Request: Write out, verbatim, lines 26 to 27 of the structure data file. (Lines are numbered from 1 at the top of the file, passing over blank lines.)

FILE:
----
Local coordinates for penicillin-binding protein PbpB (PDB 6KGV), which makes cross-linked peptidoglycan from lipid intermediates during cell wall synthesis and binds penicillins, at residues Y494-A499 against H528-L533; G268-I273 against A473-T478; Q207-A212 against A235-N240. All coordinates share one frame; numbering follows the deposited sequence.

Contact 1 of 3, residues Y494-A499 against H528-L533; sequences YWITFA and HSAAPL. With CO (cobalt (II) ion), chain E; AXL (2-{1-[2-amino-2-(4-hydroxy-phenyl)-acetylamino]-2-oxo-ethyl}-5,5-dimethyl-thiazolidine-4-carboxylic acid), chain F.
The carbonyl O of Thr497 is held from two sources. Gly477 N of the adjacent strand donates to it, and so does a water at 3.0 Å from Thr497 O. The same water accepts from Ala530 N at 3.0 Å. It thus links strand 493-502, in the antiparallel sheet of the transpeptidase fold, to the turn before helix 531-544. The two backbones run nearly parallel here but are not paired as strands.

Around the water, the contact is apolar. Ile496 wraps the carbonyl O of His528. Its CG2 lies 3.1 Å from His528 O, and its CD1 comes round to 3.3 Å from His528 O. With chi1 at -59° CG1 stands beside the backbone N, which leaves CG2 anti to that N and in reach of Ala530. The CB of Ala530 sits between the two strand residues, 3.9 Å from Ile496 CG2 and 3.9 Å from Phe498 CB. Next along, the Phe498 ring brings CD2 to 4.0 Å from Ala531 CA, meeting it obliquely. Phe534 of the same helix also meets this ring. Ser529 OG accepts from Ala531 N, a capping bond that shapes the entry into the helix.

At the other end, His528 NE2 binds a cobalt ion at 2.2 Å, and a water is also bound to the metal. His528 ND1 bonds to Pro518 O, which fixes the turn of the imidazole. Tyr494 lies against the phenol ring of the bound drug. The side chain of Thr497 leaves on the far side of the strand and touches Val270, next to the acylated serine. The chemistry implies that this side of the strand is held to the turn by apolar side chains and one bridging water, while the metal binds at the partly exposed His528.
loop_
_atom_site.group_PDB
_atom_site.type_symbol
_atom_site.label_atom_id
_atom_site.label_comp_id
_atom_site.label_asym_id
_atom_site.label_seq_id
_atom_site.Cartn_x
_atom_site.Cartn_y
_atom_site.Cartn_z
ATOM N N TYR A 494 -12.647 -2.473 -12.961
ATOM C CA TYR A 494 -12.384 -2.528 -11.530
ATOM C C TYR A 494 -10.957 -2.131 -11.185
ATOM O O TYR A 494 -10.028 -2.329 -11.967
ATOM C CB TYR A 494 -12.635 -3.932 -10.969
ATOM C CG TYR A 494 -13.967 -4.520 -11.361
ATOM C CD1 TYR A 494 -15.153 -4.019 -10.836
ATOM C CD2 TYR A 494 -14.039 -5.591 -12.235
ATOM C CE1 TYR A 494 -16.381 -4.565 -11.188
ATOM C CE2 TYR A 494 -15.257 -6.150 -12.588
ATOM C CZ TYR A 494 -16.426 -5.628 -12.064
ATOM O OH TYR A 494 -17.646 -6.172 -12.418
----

ATOM C CZ TYR A 494 -16.426 -5.628 -12.064
ATOM O OH TYR A 494 -17.646 -6.172 -12.418